In hospital she continued her skilled manipulation of people.  One day I told her that I was very, very tired and wouldn't be in the next day.  Shortly after nine the next morning the phone rang.  It was the hospital. 'Your mother is in tears because you said you were never coming back.  You need to come in.'  I went, and was greeted with 'I thought you weren't coming in today'.


She was adamant that she wanted to go home, and although she needed 24 hour a day care, the hospital administrators helped her achieve that goal.  Significant household modifications had to be made and nursing care organised .  I was responsible for arranging both.


She had been home for nearly two hours when she had her first fall.  The next day the carer rang me again.  Mama had rung up her local supermarket and ordered delivery of both wine and cigarettes, despite being without either for nearly ten months.  The pattern continued.  The carers would ring me several times each day.  My presence at her home (two buses away) was often essential.

Ten days after she returned home the carer rang me to say that she was very far from well and refusing medical treatment.  When I got there it was obvious that she was desperately ill so I called the ambulance.  Furious she told the paramedics that I was being selfish and just wanted her out of her own home.  The hospital rang me in the small hours to say she was dying.  She died shortly after I got there without gaining consciousness.  And in our last speaking interaction we were both angry.  Which I mourn.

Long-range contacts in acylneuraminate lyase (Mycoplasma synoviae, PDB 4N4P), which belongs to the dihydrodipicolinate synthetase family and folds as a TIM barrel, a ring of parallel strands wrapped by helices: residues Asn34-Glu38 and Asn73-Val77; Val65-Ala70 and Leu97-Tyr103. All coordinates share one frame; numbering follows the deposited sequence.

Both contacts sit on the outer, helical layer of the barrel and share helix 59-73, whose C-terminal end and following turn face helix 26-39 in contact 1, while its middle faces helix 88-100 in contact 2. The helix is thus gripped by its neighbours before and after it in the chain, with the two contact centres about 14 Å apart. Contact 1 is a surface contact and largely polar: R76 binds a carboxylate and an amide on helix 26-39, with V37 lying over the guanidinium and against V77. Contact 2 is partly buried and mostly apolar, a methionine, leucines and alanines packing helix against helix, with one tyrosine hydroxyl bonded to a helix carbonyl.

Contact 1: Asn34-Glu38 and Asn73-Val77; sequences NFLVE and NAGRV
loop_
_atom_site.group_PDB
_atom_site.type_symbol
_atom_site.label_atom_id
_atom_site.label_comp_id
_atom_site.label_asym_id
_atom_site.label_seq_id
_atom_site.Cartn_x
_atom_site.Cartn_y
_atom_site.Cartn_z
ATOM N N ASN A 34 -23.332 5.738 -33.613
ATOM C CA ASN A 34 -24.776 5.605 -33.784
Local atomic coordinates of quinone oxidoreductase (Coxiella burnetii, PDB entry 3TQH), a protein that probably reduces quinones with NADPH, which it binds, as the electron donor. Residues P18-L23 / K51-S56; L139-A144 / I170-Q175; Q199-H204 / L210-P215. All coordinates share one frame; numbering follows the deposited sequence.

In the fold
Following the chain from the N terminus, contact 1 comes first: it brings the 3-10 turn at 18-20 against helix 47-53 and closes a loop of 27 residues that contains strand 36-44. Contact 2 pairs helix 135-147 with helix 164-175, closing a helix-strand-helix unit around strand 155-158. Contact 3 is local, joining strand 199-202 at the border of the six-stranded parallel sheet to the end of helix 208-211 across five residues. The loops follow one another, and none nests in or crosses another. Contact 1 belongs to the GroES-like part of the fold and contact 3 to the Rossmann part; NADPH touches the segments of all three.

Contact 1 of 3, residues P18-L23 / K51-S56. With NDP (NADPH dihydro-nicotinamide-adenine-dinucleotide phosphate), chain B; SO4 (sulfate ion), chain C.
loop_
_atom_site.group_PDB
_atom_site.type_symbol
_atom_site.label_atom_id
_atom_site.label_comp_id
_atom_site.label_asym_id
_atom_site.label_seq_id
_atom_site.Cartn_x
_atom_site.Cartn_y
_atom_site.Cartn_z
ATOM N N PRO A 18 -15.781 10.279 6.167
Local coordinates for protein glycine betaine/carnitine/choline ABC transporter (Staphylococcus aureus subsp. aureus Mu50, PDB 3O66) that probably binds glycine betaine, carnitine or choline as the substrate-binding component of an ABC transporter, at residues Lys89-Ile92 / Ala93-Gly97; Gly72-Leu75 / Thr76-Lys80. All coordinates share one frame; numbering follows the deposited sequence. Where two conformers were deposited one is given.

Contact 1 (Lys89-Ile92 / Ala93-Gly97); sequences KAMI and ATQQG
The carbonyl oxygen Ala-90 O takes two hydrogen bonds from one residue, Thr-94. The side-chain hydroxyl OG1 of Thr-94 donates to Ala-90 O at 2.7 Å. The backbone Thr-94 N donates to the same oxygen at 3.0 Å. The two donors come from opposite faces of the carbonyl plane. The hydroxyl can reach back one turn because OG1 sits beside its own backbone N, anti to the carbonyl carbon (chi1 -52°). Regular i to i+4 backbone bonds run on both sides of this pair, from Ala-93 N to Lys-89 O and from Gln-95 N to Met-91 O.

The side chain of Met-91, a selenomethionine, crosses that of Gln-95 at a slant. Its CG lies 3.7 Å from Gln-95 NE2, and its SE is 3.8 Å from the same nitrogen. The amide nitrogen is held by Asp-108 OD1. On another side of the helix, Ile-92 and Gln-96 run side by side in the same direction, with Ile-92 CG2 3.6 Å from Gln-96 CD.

When my  mother took the plunge into alcoholism she became a stranger to the truth.  A while after her death I discovered that this trait wasn't alcohol related.


For example we had always been told that her brother, a doctor, had died of an untreated melanoma.  It was implied  that he died relatively young, unmarried and childless.  Years after my mother's death a brother's exploration of the family tree revealed that our uncle had died, of a heart attack, a few years after my mother.  He had four children.  He had been a doctor.


My father was the warp to my mother's weft.  Without him her life fell into disarray.  I could not fill the gaps. 


Learning that my family history was built on a tissue of lies caused my world to lurch.  I will never know why she felt the need to fabricate a different past.  I do not and cannot know what her reasons are.  I cannot alter them. 


A shift in focus is finally helping me dispel the grief, the guilt, the anger and the confusion.  The ugly years were there, but I am now also remembering and celebrating the woman she was rather than the tragedy she became. 

Word Count 999 words.
Comment rather than critique.